Hoser responded to the over-writing by declaring the new names to be junior synonyms which thus are invalid according to the rules of the International Code of Zoological Nomenclature (the Code).[25] In 2013, he applied to the International Commission on Zoological Nomenclature (ICZN) to confirm that his names were "available" (i.e. had been validly published), using the name Spracklandus as a test case.[26] In 2021, the ICZN responded that it found “no basis under the provisions of the Code for regarding the name Spracklandus as unavailable, nor for regarding any of issues 1–24 of Australasian Journal of Herpetology as being unpublished in the sense of the Code”.[26] ICZN Commissioner Frank Krell wrote that herpetologists' voluntary decision to ignore and overwrite Hoser's names "might be a better way forward than a suppression of Hoser's works by the ICZN".[27]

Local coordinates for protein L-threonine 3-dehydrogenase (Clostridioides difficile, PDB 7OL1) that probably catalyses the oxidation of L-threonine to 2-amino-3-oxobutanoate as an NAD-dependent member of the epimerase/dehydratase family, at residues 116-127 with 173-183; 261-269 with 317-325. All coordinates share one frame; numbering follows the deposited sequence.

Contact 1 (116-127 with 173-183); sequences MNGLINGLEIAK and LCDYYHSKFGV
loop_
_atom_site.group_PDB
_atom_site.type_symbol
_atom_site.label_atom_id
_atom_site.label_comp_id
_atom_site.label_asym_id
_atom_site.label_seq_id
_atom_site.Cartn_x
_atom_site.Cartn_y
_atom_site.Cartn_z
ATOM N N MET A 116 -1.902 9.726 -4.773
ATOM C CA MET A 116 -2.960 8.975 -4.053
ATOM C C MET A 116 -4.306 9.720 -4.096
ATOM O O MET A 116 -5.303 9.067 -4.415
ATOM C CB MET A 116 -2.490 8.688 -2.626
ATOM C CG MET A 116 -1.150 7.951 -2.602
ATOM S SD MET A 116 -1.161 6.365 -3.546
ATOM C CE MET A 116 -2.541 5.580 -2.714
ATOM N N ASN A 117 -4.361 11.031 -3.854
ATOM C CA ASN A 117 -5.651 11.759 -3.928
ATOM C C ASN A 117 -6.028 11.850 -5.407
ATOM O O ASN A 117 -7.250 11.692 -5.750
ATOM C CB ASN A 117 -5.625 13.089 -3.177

Snake handling[edit]

Hoser has a business as a snake handler and provides reptiles for children’s birthday parties and catching and moving snakes in urban areas.[28][29] As part of his business, he claims "Snakeman" (and others) as trademarks, names which he has taken steps to defend on several occasions.[30][31][32][33] He once criticized the zookeeper, conservationist and television personality Steve Irwin for giving people "false ideas about how to behave around snakes".[34]

Hoser is an advocate of surgically altering snakes to inhibit the production of venom.[35][36] The procedure for creating venomoid snakes is regarded as controversial.[37] A 2008 government tribunal ruled that Hoser's venomoid snakes cannot be handled by members of the public, due to the risk of the venom glands regrowing.[38]